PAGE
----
Négociants are wine merchants in France who buy wine in bulk from small producers and then age, blend and bottle the wine under their own names. They may also buy grapes or juice and make the wine from scratch before bottling under their names. Most négociants we are aware of are big traders from Bordeaux and Burgundy.
Tardieu-Laurent, run by father-and-son team Michel and Bastien Tardieu, is an négociant with a difference. First of all, they are based in the Rhône Valley. Second, although they make wine in the entire Rhône Valley, from Côte-Rôtie in the north to Châteauneuf-du-Pape in the south, over 200km apart, they work only with small growers and vines that are over 50 years old.
Bastien Tardieu, a trained winemaker, was recently in town to present his wine over a lovely Italian lunch at Porterhouse. He explained that his father, a civil servant with a passion for wine, is a self-taught winemaker who entered the wine trade in 1996, while he himself only joined the business some 20 years later. Back then, it was already impossible to buy land in the Rhône Valley, so they usually only buy grapes and finished wine. Since they don’t have their own winemaking facility, they supervise the fermentation process at other producers’ cellars if they buy in grapes.
Their objective is to make wine that is expressive of the terroir, so they source only from the best vineyards in the region and buy the best few barrels of wine from each grower. Apart from Condrieu, which they make around 100,000 bottles of per year, all the other 20+ wines they market only have an annual production of around 5,000 bottles each.
Tardieu confessed that a successful négociant can be attributed to 20% winemaking and 80% diplomacy. Tardieu-Laurent maintains strong, long-term relationship with growers and winemakers to ensure they get the best-quality products every year. Thus they still buy in difficult vintages to help out these winemakers and agree to pay higher prices when the demand is high.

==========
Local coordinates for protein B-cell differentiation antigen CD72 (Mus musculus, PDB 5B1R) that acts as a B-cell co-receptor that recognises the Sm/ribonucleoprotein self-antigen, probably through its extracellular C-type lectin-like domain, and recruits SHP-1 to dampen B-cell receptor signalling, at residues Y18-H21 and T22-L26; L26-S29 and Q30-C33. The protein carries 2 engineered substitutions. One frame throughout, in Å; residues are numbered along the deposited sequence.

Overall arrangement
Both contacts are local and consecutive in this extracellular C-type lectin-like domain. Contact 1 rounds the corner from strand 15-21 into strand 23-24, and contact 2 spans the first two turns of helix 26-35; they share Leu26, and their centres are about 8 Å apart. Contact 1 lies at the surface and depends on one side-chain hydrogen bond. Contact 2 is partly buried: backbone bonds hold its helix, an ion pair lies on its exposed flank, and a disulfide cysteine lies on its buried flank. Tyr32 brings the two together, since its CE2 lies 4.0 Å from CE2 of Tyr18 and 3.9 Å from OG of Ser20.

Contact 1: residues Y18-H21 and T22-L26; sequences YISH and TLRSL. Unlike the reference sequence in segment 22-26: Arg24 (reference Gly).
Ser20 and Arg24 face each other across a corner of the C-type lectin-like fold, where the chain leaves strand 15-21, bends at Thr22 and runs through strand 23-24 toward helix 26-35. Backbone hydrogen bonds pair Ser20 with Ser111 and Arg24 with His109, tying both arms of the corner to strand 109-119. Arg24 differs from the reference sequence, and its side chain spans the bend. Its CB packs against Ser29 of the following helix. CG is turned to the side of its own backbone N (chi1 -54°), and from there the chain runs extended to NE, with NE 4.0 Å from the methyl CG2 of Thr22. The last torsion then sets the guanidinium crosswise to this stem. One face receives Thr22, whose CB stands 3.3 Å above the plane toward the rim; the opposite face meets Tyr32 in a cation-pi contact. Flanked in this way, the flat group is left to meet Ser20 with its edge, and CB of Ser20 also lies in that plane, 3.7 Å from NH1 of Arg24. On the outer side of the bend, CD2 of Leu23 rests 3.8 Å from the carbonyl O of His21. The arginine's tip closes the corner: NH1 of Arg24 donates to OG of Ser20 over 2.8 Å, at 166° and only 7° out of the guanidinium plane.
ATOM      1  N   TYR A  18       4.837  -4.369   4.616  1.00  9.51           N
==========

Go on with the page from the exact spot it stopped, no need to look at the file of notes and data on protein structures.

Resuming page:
We tasted the Tardieu-Laurent Hermitage Blanc 2014, made with 80% Marsanne and 20% Roussanne. Despite the fact that it is already five years old, the wine is still fresh, with a perfume-like bouquet and a savoury, smoky finish. Tardieu remarked that while Hermitage is not a white wine that refreshes the palate, it should be appreciated like a red wine for its texture and structure. The older the wine gets, the younger it tastes because of the slow evolution of the wine in the bottle. We need to wait a few years before the minerality kicks, bringing out its vibrancy.
Hermitage is the smallest appellation in the Rhône Valley (130ha of vineyards) and over 90% of the production is red wine. This means that fewer than 5,000 cases of white Hermitage are produced every year!
The Tardieu-Laurent Côte-Rôtie (Vieilles Vignes) 2009 is equally impressive. Made with 100% Syrah from old vines and 100% whole-bunch fermentation, the wine has attractive black fruits and earthy and spices notes supported by firm tannin. It was perfect with both the beef cheek risotto and lamb rack we tried. A mere 3,000 bottles of it were made.
Southern Rhône’s climate may be more suitable for red wine, but Tardieu showed us a beautiful white wine, Tardieu-Laurent Châteauneuf-du-Pape Blanc (Vieilles Vignes) 2016. It’s a blend of four native grape varieties from old vines – Grenache blanc, Roussanne, Clairette and Bourboulenc – with expressive stone fruit aromas and a round but not heavy mouthfeel. It was served as an aperitif at the tasting, but it would make for a great food companion and would certainly appeal to those who don’t like the crisp acidity of some white wines.
Tardieu-Laurent wines are available in Hong Kong at Corney & Barrow.
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